Born on: 11 May 1951 in Villingen
The work of engineer Karl-Heinz Baumann has made a lasting contribution to the safety features of many vehicles produced by Mercedes-Benz Cars. His long list of inventions and innovations includes the automatic rollbar, PRE-SAFE® preventive passenger protection system and ESF 2009 Experimental Safety Vehicle.
Karl-Heinz Baumann is one of those design engineers who perfectly integrates theory and practice into both profession and calling. Born in Villingen on 11 May 1951, Baumann first undertook a toolmaking apprenticeship from 1966 to 1969. After achieving university matriculation, he followed a course of studies in mechanical engineering with process and production technology from 1974 to 1977, graduating with a university degree in engineering. He went on to supplement these studies at the University of Constance and the Schweißtechnische Lehranstalt in Mannheim (college of welding engineering), where he gained a qualification as a welding engineer. Now properly equipped in both theory and practice, he started work at Daimler-Benz AG in May 1977 developing passenger car bodies for crashworthiness – a field that would become a specialism for the rest of his working life.
His subsequent career path was steep. In 1986, Baumann was appointed both group leader at the body-in-white test department and team leader for passive safety in passenger cars. In 1994, he was promoted to deputy head of department in the body-in-white test department. And in 1997, he was made senior manager and head of strategy and design for passive safety and child safety for Mercedes-Benz Cars, Daimler AG. Over the years, Baumann was also heavily involved in passive safety developments for the series W/V 126, W 201, W 124, R 129, W 140, W 202, W 210, W 203, R 170, W 220, and smart.
Baumann regularly initiated distinctive new approaches throughout his career. One of his most outstanding innovations was without doubt the rollover-protected convertible, realised for the first time in the SL from the R 129 series. This set new standards industry-wide: the automatically extending rollbar, designed under Baumann’s leadership, heralded the new era of safe open-top driving. But the concept of the ellipsoidal firewall in the SLK from the R 170 series also opened up a new dimension of crash safety for short open-top vehicles in this class. The impact-resistant and rigid passenger cell of the two-seater smart – an absolute world first for this class of vehicle – proved no less of a coup. Other innovations initiated by Baumann include the panoramic glass roof for the R 129 series, which in modified form also found its way into series production, and the sandwich-type floor of the SL from the R 231 series.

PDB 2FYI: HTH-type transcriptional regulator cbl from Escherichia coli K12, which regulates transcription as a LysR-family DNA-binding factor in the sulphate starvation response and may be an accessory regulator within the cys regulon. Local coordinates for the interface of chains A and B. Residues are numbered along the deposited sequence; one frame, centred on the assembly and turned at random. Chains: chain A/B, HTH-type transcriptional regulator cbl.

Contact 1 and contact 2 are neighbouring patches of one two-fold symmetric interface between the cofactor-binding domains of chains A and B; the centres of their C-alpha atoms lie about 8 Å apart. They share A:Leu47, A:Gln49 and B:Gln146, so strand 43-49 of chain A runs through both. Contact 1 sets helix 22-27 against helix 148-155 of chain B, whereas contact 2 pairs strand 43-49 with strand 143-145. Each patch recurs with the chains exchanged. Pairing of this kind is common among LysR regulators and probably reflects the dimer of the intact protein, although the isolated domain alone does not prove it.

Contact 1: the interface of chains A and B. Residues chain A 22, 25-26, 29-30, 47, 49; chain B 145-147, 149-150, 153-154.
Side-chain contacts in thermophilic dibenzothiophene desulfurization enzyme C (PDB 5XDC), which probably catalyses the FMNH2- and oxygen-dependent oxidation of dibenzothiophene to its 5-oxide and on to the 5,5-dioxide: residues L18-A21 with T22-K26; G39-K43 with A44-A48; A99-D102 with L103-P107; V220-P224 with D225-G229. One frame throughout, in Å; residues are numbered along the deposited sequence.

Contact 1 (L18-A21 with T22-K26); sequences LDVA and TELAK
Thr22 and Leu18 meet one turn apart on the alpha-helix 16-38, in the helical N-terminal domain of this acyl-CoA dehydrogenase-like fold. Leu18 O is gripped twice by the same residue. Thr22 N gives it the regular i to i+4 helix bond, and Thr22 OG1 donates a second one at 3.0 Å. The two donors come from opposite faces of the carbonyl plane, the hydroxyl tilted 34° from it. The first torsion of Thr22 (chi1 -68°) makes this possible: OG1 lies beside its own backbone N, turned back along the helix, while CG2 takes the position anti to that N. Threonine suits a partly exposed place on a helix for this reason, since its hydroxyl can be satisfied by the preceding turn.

Baumann never focused on unilateral results. He was only satisfied with across-the-board, multifunctional solutions. One result of this approach was the seven-stage safety concept developed in 1997, which saw passenger car safety as a holistic exercise that combined active and passive safety.
Baumann’s long list of inventions and innovations includes the alternative energy absorber, automatic rollbar, braking bag, crash-responsive head restraints, the ESF 2009 Experimental Safety Vehicle and integrated safety concepts such as those realised in the PRE-SAFE® preventive passenger protection system.
In 2003, the National Highway Traffic Safety Administration of America (NHTSA) presented Baumann, as the spiritual father of PRE-SAFE®, with the “U.S. Government Award for Safety Engineering Excellence”.
In 2007, Baumann joined the teaching staff at the Technical University of Dresden, where alongside Professor Rodolfo Schöneburg, Head of Passive Safety and Vehicle Functions at Daimler, he lectures on “the integral safety of passenger cars”. Baumann attaches great importance to ensuring his experience and knowledge do not become locked away in a personal exclusive domain. One of his priorities is to awaken interest in others in this field of work by sharing his experience with future generations of technicians.
As a keen driver and practising glider pilot, he knows where the dangers and limits lie. Perhaps that explains why Baumann has been so successful and creative in avoiding these by inventing solutions for the benefit of everyone. Although he retires in spring 2012, his work continues to resonate – many car drivers no doubt owe their lives to the inventiveness and creativity of Karl-Heinz Baumann in the pursuit of vehicle safety. When the new Mercedes-Benz S-Class from the 221 series is presented in 2013, it will include safety features that can largely be traced back to his work